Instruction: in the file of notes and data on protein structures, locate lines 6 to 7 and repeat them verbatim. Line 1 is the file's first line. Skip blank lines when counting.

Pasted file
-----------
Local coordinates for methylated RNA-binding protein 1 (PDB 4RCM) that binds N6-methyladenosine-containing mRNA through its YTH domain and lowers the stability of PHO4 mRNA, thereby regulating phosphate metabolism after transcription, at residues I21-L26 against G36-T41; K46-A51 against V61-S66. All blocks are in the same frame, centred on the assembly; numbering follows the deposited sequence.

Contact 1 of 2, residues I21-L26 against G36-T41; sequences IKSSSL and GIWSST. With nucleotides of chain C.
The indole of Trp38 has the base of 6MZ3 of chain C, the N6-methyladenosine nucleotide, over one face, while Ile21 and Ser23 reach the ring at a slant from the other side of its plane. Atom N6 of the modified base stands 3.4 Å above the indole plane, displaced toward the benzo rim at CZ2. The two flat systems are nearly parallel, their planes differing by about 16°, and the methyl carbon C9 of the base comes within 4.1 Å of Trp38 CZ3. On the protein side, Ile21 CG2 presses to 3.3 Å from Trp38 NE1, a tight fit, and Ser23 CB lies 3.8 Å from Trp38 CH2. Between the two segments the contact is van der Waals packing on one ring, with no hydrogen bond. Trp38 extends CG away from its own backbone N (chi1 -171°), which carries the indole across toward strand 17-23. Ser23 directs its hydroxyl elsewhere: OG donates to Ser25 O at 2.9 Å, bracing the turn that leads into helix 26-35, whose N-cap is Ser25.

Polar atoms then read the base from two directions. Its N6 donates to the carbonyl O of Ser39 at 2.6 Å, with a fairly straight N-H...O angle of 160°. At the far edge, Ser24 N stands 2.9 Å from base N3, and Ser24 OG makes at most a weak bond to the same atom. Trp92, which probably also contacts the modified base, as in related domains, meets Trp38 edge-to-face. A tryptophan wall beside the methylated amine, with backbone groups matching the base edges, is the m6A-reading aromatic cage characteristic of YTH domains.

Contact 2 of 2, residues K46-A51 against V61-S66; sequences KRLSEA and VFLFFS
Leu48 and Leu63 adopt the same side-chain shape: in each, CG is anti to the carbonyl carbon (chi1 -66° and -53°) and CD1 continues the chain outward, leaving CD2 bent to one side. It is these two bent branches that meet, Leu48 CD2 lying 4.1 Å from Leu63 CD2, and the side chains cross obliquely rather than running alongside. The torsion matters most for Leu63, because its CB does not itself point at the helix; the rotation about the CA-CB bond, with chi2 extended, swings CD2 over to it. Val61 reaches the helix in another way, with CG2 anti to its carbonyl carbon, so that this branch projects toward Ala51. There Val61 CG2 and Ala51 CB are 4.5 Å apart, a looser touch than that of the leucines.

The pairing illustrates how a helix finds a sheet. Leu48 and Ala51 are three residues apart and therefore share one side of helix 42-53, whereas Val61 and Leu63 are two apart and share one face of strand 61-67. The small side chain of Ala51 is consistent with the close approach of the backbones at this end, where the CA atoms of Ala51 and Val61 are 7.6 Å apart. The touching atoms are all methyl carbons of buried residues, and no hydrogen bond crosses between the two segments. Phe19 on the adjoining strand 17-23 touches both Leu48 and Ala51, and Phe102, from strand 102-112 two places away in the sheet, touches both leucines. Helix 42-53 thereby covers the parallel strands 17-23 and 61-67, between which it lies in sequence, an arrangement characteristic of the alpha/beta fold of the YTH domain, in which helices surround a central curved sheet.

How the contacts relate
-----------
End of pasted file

Leu48 and Leu63 adopt the same side-chain shape: in each, CG is anti to the carbonyl carbon (chi1 -66° and -53°) and CD1 continues the chain outward, leaving CD2 bent to one side. It is these two bent branches that meet, Leu48 CD2 lying 4.1 Å from Leu63 CD2, and the side chains cross obliquely rather than running alongside. The torsion matters most for Leu63, because its CB does not itself point at the helix; the rotation about the CA-CB bond, with chi2 extended, swings CD2 over to it. Val61 reaches the helix in another way, with CG2 anti to its carbonyl carbon, so that this branch projects toward Ala51. There Val61 CG2 and Ala51 CB are 4.5 Å apart, a looser touch than that of the leucines.

The pairing illustrates how a helix finds a sheet. Leu48 and Ala51 are three residues apart and therefore share one side of helix 42-53, whereas Val61 and Leu63 are two apart and share one face of strand 61-67. The small side chain of Ala51 is consistent with the close approach of the backbones at this end, where the CA atoms of Ala51 and Val61 are 7.6 Å apart. The touching atoms are all methyl carbons of buried residues, and no hydrogen bond crosses between the two segments. Phe19 on the adjoining strand 17-23 touches both Leu48 and Ala51, and Phe102, from strand 102-112 two places away in the sheet, touches both leucines. Helix 42-53 thereby covers the parallel strands 17-23 and 61-67, between which it lies in sequence, an arrangement characteristic of the alpha/beta fold of the YTH domain, in which helices surround a central curved sheet.